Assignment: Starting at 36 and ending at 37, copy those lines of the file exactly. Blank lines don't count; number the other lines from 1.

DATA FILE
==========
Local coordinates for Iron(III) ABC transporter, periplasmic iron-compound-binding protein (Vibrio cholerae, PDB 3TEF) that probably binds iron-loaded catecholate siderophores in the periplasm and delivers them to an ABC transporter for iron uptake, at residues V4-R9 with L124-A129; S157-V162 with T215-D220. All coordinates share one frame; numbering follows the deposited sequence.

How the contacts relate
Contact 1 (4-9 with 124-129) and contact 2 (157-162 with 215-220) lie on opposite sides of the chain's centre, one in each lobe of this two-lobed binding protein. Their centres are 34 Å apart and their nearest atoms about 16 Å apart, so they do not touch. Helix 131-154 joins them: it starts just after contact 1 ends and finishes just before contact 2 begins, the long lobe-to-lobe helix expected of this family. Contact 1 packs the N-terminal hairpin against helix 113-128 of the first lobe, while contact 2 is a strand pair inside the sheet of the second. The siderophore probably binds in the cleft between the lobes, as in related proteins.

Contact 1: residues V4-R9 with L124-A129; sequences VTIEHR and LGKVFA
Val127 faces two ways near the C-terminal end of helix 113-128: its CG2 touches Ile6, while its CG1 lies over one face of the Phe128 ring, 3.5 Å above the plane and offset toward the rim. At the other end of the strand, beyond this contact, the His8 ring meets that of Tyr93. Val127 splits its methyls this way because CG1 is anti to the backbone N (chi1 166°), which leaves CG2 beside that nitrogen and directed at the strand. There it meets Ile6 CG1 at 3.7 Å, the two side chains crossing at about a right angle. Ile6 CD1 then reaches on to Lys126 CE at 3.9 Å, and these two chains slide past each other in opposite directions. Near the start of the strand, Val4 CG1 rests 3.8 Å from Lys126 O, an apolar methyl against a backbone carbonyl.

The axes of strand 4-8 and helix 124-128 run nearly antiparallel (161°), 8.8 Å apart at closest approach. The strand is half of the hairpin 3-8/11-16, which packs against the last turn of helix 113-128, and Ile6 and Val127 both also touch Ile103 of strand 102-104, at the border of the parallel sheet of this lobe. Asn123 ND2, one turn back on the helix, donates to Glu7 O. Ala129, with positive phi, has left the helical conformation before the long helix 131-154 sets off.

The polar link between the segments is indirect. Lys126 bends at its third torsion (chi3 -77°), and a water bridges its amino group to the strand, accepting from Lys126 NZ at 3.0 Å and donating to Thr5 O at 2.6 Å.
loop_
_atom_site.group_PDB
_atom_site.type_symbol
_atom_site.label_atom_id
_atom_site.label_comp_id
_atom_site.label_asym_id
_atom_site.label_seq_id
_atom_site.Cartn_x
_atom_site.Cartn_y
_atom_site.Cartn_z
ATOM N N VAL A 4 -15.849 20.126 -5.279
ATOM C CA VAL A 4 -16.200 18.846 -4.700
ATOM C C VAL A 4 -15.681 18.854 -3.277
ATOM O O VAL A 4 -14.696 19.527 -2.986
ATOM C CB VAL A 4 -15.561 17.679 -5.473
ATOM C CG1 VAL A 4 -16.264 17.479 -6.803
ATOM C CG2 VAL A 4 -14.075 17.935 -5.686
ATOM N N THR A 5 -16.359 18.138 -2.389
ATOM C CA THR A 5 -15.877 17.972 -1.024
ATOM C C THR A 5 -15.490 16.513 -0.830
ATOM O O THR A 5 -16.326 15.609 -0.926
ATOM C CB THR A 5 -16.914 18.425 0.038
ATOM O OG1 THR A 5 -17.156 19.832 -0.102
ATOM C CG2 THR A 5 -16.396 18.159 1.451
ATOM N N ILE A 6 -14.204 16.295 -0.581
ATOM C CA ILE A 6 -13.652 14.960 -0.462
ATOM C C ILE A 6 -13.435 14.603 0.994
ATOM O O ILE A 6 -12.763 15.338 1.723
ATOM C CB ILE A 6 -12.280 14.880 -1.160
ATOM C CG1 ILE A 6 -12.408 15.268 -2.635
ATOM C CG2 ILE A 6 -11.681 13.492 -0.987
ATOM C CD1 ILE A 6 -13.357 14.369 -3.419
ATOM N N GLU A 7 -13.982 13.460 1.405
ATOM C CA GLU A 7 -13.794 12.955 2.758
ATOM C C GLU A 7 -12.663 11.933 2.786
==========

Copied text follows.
ATOM C CB ILE A 6 -12.280 14.880 -1.160
ATOM C CG1 ILE A 6 -12.408 15.268 -2.635